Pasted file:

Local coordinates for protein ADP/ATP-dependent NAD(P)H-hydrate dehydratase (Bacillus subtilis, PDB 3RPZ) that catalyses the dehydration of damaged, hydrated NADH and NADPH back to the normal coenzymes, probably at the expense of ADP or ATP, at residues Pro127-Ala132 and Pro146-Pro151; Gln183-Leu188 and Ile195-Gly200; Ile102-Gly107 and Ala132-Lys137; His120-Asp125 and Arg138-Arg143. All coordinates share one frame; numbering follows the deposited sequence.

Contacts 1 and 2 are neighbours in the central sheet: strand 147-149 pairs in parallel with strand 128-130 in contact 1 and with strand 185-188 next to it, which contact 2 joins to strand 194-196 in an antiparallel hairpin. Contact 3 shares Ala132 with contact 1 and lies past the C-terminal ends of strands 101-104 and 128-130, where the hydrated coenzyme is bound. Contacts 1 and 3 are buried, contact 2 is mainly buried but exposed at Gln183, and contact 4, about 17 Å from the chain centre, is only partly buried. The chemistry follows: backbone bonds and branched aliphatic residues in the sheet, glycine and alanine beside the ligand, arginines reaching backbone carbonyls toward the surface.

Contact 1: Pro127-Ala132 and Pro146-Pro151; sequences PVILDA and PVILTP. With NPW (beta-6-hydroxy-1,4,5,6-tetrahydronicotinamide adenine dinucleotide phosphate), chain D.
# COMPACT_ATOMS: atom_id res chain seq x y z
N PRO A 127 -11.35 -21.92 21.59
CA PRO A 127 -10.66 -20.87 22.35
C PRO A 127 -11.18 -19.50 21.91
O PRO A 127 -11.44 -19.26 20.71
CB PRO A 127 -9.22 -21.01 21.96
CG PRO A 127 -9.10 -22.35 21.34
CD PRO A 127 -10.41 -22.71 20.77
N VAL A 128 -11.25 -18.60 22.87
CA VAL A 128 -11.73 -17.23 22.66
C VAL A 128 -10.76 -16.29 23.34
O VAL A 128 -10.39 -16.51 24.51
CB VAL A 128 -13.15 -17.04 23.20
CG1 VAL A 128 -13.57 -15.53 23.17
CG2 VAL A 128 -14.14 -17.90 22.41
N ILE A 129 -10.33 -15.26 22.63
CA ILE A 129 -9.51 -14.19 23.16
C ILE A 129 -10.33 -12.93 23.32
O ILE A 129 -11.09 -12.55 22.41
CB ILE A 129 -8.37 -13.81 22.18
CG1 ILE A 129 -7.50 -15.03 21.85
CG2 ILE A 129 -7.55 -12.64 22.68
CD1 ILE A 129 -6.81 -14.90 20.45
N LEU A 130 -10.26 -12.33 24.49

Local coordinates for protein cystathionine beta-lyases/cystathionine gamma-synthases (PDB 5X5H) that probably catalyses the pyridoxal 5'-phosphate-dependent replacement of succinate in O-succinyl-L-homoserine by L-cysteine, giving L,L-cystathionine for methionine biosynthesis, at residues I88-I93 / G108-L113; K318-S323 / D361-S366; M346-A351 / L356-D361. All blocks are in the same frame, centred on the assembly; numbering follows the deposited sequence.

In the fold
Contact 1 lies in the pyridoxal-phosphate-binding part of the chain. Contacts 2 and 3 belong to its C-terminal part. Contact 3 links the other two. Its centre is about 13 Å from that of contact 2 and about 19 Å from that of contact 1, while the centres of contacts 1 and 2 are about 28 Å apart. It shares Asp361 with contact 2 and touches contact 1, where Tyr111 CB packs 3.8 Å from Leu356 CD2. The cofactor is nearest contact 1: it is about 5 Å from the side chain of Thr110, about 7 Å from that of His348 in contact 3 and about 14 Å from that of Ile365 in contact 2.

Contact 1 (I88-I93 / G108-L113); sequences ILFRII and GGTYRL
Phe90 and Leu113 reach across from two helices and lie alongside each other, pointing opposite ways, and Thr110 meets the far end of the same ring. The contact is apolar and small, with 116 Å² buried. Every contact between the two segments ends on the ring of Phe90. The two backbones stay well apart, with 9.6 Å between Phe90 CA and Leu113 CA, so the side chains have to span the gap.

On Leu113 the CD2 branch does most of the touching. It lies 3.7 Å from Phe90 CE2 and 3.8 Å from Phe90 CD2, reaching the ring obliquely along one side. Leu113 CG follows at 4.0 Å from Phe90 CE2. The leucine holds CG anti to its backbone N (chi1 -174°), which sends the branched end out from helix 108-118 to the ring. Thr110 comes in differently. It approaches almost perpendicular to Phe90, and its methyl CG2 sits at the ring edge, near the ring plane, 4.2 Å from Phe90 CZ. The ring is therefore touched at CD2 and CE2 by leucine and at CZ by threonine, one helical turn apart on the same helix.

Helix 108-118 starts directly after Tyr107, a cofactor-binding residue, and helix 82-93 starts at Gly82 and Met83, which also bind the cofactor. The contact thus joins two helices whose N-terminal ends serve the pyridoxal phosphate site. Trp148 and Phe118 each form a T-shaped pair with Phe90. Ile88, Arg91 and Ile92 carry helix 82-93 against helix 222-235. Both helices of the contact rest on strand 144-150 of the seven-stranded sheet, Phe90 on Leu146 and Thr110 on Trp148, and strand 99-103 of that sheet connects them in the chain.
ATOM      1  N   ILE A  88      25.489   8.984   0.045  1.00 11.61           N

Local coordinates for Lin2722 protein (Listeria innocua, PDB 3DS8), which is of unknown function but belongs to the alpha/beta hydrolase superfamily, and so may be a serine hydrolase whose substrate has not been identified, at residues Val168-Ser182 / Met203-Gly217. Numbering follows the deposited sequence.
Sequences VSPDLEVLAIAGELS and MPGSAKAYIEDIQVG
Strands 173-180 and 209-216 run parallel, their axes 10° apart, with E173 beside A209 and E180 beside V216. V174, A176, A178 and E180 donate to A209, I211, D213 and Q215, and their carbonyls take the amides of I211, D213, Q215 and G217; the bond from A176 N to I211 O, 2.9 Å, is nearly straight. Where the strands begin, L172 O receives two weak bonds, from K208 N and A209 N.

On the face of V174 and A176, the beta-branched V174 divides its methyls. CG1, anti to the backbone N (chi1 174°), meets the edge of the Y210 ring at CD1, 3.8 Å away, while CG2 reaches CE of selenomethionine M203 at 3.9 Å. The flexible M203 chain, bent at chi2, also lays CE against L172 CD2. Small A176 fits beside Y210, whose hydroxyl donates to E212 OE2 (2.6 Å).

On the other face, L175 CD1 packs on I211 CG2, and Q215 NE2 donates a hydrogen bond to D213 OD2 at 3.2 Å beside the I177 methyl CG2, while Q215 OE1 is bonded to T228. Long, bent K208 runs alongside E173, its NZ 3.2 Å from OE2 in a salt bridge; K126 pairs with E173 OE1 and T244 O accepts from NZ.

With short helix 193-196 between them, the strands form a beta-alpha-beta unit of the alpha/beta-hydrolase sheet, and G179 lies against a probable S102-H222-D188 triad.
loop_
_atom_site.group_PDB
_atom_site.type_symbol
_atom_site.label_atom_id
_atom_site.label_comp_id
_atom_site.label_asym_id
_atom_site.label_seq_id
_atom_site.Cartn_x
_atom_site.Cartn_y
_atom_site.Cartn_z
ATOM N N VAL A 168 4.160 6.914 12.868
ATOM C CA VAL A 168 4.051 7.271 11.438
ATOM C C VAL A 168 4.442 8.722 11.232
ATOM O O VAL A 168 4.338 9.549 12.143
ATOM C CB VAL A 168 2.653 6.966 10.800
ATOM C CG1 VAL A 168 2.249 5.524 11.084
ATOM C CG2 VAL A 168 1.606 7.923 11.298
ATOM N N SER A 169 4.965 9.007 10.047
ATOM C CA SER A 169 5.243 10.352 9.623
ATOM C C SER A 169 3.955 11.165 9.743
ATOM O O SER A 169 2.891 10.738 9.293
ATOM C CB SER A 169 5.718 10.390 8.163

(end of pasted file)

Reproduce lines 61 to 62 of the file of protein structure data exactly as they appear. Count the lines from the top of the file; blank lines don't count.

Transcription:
ATOM C C SER A 169 3.955 11.165 9.743
ATOM O O SER A 169 2.891 10.738 9.293